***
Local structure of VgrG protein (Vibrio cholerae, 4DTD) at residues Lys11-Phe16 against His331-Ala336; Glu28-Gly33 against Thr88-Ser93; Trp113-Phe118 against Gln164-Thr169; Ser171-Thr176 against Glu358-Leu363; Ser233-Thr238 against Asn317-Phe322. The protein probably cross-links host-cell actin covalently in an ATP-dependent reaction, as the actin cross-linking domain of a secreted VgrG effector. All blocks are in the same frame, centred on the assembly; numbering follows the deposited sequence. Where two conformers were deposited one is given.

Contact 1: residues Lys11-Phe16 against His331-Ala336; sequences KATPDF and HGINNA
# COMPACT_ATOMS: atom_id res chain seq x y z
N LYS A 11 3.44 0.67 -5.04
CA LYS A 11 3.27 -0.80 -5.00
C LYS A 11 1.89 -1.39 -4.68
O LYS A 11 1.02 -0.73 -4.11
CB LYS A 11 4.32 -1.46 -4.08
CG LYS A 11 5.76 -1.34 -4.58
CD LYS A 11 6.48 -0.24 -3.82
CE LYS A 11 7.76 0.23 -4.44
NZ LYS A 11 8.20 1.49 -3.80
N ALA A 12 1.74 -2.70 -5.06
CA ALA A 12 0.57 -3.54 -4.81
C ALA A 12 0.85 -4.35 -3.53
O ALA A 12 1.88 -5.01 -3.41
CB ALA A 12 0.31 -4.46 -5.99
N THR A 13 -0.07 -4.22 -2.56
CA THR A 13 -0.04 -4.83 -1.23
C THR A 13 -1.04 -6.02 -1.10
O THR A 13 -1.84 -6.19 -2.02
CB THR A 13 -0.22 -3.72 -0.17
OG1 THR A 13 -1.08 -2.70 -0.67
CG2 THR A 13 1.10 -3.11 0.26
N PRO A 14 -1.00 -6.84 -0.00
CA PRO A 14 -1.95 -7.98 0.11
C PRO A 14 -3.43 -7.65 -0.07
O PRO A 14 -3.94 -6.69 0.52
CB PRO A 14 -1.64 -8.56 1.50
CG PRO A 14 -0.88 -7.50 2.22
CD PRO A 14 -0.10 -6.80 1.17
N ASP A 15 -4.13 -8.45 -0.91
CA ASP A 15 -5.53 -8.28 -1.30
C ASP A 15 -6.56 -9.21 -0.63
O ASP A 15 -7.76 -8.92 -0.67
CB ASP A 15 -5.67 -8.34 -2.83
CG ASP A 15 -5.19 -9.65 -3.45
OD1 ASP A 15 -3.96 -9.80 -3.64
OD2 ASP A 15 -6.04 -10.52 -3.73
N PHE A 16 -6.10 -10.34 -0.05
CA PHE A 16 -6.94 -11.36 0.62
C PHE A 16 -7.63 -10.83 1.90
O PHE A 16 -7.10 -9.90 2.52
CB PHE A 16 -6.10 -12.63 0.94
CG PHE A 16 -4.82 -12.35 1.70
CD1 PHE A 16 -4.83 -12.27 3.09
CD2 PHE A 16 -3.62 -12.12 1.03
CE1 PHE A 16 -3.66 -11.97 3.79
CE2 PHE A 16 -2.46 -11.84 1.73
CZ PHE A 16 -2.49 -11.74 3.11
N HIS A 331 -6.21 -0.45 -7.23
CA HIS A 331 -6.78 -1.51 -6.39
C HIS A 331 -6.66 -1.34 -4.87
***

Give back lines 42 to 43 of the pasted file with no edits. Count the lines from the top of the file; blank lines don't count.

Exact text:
C PHE A 16 -7.63 -10.83 1.90
O PHE A 16 -7.10 -9.90 2.52